Sunday, June 12, 2016

Collecting vs. Saving: The Comfort of Things . . .

Everyone has an opinion. Many, particularly those in the field of analyzing human behavior, who, with my pedestrian knowledge on the study of the brain, have come to the conclusion that they are even still confused about the whys and wherefores as to why people collect, even after all their exploration and evaluations are through. Therefore, to simply state it, people collect and people save. It’s only human nature that we do. So let’s start out with an uncomplicated theory: things give us comfort.  

Accumulation of things presents a tangible expression of a person or household. From the decorations hanging on the walls, to whose photographs are on display, and what collections are arrayed on mantelpieces. Material objects also help deal with loss and change and provide comfort. Collecting is also a great hobby. One can also learn about people through the medium of their things. There is a complex role played by objects in our lives, and indeed in our relationships with others. Becoming attuned to the presence of material forms can sometimes speak more easily and eloquently to the nature of relationships than can people themselves.
Does this make any sense to you? Kind of, you may think. Say, for example, you invite a new friend to your home and conversations are a bit awkward at first. Then you point out your collections of antique paper weights, each having a story to tell. Everyone had some kind of paper weight in their life and this subject may induce a lively conversation that will create a comfort zone. People like to tell stories and people like to hear them as long as you involved them by asking questions about their collections.   

So what do you collect? And why do you collect?  When people think of collecting, they may imagine expensive works of art or historical artifacts that are later sold to a museum or listed on eBay.  The truth is, for many people who amass collections, the value of their collections are not monetary but emotional —and often, not for sale. Collections allow people to relive their childhoods, to connect themselves to a period in history or to a time they feel strongly about. Their collections may help keep the past present, creating a comfortable atmosphere in which to live. However, do you feel overwhelm with stuff, fear that you are more connected to your material possessions more so then your relationships with people? That the more materialistic you become the more superficial you are, and that your relationships with people suffer as a result? Hogwash! The opposite is true; that possessions often remain profound and usually the closer our relationships are with objects, the closer are relationships with people.”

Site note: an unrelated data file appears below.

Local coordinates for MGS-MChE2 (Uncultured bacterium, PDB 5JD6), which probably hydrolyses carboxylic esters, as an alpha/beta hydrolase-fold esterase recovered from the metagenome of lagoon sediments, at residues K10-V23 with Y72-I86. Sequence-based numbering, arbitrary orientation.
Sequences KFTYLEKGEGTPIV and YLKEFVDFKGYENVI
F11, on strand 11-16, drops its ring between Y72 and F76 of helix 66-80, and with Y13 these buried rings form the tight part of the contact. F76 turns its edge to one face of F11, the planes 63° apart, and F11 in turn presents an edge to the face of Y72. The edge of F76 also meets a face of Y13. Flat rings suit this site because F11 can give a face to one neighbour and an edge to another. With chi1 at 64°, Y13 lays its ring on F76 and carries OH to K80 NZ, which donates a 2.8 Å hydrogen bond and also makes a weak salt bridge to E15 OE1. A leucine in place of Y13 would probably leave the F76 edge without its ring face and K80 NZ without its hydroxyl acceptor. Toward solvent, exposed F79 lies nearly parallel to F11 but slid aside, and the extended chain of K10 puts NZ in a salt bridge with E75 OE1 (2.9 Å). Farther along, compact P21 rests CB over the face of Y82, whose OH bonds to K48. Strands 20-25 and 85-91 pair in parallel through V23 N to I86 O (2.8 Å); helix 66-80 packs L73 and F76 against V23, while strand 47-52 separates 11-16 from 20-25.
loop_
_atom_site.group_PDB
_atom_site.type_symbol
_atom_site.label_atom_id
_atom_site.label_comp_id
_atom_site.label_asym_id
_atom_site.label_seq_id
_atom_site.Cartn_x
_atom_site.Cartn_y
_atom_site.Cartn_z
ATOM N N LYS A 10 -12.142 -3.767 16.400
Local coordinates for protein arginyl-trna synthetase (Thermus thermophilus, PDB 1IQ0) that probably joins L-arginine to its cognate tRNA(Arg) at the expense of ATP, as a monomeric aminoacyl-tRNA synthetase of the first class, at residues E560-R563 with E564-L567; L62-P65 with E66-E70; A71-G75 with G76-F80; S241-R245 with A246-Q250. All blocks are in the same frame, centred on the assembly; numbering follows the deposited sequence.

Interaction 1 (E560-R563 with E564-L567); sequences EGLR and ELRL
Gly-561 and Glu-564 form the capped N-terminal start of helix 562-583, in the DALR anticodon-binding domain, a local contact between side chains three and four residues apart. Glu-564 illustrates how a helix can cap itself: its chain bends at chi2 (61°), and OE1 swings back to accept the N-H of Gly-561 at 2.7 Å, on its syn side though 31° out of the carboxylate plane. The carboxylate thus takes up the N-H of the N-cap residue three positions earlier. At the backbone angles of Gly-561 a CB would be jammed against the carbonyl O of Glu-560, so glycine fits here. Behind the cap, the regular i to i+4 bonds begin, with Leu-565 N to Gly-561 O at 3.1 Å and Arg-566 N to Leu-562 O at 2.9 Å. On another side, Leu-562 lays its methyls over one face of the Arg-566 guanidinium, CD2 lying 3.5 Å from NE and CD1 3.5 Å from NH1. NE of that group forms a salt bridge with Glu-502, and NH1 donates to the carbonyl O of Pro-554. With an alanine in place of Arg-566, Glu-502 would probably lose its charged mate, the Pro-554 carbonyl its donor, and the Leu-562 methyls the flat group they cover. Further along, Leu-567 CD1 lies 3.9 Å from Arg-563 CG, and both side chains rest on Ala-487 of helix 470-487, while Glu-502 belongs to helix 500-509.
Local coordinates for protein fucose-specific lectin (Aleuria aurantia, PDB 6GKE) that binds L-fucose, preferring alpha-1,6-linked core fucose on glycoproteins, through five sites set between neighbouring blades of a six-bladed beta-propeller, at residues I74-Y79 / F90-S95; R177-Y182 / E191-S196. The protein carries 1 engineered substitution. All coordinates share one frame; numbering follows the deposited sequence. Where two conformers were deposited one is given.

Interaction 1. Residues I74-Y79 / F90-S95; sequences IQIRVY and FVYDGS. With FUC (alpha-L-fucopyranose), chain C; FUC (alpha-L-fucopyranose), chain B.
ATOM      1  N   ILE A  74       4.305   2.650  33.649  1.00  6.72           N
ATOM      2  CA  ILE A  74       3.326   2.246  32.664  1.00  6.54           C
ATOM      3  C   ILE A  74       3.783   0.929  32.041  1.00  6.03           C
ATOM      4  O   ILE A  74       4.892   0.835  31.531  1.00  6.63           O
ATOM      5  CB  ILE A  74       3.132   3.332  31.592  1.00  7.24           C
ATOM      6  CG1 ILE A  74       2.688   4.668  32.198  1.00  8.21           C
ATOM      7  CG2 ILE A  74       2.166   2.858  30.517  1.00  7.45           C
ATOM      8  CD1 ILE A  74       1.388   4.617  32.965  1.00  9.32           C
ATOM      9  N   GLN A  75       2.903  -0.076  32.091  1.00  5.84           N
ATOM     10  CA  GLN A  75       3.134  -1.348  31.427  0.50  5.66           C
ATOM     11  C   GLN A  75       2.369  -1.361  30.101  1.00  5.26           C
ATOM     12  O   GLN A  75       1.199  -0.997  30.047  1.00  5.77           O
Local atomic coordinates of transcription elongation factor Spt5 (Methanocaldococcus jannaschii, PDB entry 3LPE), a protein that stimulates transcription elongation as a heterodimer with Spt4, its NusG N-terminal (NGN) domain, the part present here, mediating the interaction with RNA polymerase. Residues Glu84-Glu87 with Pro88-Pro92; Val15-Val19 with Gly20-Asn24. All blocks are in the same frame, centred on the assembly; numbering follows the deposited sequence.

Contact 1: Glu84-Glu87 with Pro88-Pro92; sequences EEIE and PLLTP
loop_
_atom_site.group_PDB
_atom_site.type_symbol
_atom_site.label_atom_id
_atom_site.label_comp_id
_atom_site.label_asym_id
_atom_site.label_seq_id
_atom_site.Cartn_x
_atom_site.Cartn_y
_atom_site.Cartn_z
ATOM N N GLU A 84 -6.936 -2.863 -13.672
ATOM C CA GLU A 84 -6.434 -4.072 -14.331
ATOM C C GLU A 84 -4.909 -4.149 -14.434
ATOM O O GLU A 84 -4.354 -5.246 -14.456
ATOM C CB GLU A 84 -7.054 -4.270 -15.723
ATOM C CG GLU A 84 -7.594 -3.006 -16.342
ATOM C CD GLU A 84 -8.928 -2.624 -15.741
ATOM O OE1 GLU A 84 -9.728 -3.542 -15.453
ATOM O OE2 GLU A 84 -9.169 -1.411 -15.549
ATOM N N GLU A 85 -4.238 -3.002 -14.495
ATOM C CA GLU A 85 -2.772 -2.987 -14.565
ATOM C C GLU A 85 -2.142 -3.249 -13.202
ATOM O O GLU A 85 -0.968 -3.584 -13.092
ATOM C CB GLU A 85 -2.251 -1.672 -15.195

Collectors are really happy people.  Collecting is still mostly associated with positive emotions. There is the happiness from adding a new find to the collection, the excitement of the hunt, the social camaraderie when sharing their collection with other collectors. It is the comfort of things. Nevertheless, saving is all together another aspect. Saving has its own characteristic and purpose, which will be explained in tomorrow’s post.

The title of this blog, “The Comfort of Things,” is from a book written by Daniel Miller; Cambridge: Polity, 2008

Wednesday, June 8, 2016

Collecting vs. Saving . . .